A few days ago I posted on my Facebook page “Ten bogus ideas my white culture taught me growing up.” Actually, it was a list of things both taught and caught.
- Life owes me my status.
- American history has no significant dark side.
- Jesus looks Swedish.
- There is no downside to power.
- If someone is behind in life, they haven’t tried hard enough, or there’s something wrong with them.
- Safety decreases as the number of black people increases.
- Everyone gets treated the same at the bank and in the courtroom.
- W.E.B. DuBois, Zora Neale Hurston and Howard Thurman never existed.
- Passion in worship is OK, but only in small, measured doses.
- Happy Birthday must be sung slowly.
I posted the list entering a weekend of observances across the nation related to Martin Luther King Jr. Day (a few days after what would have been his 90th birthday). Ironically, some of the people who have responded to the post assumed from my list that I had been raised in a racist family. That was not the case. My parents were progressive on racial issues. On more than one occasion they told friends of mine to leave our home after they had used a racial slur.
My list is not about instruction; it’s about socialization. It’s not about some unfortunate backwater; it’s about the ocean in which I lived my life, an ocean not that different from the one in which my boys grew up 30 years later.
Items 1-4 speak to the assumption that white culture is superior. Nobody taught me that; I caught that. My boyhood Jesus was white, because. . . well, how could he have been other than white? Nobody ever said, “Jesus was white.” But had someone proposed a more accurate portrayal of a darker skinned Jesus be placed in the baptistry, all hell would have broken loose at church.
“Make no mistake, we build more white ghettos every day.”
Nobody ever said my public high school was superior because it was over 90 percent white, but when the Nashville school board threatened to send us to a majority black school, all hell absolutely did break loose. Message caught: What we have is better, and we are entitled to it.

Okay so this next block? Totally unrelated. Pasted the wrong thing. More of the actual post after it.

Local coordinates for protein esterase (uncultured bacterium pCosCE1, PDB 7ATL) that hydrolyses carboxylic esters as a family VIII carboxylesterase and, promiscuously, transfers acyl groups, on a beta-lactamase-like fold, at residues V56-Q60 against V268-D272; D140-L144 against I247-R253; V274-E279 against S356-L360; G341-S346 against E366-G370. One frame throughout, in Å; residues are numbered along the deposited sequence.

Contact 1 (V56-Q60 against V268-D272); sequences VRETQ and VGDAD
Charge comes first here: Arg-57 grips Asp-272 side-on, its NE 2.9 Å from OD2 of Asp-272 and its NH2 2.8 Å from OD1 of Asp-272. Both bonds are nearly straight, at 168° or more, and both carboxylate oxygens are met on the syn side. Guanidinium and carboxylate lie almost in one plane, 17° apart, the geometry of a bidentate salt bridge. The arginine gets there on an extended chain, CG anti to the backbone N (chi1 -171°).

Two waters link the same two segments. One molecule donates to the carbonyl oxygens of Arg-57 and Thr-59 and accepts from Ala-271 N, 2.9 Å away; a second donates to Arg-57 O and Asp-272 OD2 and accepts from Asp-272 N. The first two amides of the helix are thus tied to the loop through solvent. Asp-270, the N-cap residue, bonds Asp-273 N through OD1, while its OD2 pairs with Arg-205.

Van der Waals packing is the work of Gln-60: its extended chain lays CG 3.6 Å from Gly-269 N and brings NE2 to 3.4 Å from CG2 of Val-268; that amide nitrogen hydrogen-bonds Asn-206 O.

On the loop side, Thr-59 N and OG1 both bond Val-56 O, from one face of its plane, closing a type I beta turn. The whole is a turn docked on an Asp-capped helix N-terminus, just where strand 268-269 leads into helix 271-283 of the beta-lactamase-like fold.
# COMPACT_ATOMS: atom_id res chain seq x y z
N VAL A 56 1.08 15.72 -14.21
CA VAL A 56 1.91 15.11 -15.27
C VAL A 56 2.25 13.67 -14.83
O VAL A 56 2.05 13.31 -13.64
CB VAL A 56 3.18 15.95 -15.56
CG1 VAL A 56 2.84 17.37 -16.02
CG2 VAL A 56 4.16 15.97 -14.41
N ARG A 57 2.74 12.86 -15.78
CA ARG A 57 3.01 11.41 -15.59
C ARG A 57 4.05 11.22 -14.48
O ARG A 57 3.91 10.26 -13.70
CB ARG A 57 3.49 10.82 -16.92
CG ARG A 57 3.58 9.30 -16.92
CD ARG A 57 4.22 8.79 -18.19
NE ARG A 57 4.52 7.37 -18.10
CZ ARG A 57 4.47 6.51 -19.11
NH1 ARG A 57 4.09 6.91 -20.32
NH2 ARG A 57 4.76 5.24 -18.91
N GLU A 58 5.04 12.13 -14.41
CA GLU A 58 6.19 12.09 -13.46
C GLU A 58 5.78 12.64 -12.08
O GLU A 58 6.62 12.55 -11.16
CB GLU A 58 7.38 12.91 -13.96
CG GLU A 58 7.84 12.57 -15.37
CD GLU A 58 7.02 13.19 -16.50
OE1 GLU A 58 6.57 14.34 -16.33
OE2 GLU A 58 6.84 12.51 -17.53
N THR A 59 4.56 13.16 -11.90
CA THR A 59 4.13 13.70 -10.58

Items 5-7 reflect the common white assumption that black culture and people are deficient. Most white Americans have learned not to profess that as a belief. But when we stand opposed to any remedy that takes into account that descendants of slaves did not, and still do not, begin the economic, educational and social race at the same starting line, our children catch the concept: “Oh, I see, if blacks are behind and no accommodation needs to be made in the race, then there’s something wrong with them, and something right about us, since we’re ahead.”
Items 8-10 speak of my own cultural deprivation. Eduardo Bonilla-Silva, in Racism without Racists, uses Joseph Barndt’s concept of a “white ghetto.” By this he doesn’t mean a forced isolation, but rather the deprivation that comes from building walls around ourselves. And make no mistake, we build more white ghettos every day. As Richard Rothstein notes in The Color of Law, most American cities are now more segregated than they were in the 1920s, not less.
My experiences in Louisville, Kentucky, first as a pastor with Empower West and now as a professor at a historic black college, have shown me just how much I have missed learning – not just about racism, but about life – by having allowed myself to be walled off from African-American theology, literature, ideas and history. Being more a part of black culture has made me a better Christian, a better thinker and a slightly less stiff human being.
My white sisters and brothers in the Church of Jesus Christ, my new career in black space has blessed me with faith, ideas, laughter and joys that most of us seldom experience. As we honor the memory of the Rev. Dr. King, don’t pity me for the world I grew up in. Pity us all for the ghettos we still live in.